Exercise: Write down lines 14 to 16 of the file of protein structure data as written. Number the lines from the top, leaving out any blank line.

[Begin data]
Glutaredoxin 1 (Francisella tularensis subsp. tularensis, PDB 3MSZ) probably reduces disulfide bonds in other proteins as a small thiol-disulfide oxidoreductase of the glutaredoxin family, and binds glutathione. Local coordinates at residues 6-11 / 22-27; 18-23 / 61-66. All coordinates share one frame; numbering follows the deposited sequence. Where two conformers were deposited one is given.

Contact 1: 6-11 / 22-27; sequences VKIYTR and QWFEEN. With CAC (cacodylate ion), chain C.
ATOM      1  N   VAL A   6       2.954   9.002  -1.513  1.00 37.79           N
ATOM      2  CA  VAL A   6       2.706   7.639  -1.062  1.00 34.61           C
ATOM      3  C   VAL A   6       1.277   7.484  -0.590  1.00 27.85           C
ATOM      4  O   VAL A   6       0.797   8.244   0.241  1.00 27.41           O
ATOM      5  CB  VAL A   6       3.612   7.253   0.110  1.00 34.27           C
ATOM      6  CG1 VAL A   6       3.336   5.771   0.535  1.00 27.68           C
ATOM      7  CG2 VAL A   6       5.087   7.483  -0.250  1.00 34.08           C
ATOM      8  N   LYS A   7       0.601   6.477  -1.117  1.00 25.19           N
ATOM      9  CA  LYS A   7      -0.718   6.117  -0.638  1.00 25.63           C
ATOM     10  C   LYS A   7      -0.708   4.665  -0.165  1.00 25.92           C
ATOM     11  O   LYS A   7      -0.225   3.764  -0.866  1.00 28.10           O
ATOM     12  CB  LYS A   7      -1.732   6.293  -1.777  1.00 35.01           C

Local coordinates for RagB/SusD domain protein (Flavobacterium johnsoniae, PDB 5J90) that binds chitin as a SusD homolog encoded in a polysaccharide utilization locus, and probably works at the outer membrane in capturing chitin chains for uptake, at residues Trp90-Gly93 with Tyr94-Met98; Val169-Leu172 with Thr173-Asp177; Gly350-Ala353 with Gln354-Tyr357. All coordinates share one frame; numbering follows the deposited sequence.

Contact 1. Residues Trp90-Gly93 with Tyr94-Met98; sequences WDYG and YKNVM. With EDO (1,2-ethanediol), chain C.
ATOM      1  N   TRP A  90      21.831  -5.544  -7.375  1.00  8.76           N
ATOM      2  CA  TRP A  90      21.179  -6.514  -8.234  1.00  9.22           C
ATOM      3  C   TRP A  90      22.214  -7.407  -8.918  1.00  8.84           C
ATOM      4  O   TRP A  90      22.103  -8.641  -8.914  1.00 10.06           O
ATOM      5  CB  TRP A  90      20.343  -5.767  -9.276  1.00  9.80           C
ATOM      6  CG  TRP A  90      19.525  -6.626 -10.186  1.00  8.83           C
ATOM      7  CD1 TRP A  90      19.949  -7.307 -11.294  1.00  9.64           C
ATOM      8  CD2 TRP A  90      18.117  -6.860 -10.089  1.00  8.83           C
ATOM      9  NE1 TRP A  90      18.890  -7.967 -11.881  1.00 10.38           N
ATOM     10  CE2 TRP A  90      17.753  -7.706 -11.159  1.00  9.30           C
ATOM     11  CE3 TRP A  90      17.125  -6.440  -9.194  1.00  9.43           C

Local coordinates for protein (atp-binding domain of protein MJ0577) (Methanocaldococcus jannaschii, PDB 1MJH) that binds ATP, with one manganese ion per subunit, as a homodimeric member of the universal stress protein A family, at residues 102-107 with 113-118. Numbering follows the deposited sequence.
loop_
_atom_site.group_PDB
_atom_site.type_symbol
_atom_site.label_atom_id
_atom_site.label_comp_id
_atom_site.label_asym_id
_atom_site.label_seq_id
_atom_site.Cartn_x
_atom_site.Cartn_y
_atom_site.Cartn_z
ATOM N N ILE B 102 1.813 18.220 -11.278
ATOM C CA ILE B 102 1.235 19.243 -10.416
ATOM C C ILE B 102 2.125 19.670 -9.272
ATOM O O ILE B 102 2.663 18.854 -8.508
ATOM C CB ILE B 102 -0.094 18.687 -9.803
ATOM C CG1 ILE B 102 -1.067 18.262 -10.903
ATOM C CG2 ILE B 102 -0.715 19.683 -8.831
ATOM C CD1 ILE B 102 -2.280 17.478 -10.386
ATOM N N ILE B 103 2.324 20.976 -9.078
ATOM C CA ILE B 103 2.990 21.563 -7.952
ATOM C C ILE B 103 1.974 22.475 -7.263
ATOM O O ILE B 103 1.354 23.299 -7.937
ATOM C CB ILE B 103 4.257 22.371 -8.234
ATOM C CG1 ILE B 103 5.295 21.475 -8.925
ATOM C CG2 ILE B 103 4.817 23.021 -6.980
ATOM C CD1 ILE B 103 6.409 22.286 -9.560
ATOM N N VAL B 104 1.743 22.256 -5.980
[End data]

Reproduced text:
ATOM     12  CB  LYS A   7      -1.732   6.293  -1.777  1.00 35.01           C

Local coordinates for RagB/SusD domain protein (Flavobacterium johnsoniae, PDB 5J90) that binds chitin as a SusD homolog encoded in a polysaccharide utilization locus, and probably works at the outer membrane in capturing chitin chains for uptake, at residues Trp90-Gly93 with Tyr94-Met98; Val169-Leu172 with Thr173-Asp177; Gly350-Ala353 with Gln354-Tyr357. All coordinates share one frame; numbering follows the deposited sequence.

Contact 1. Residues Trp90-Gly93 with Tyr94-Met98; sequences WDYG and YKNVM. With EDO (1,2-ethanediol), chain C.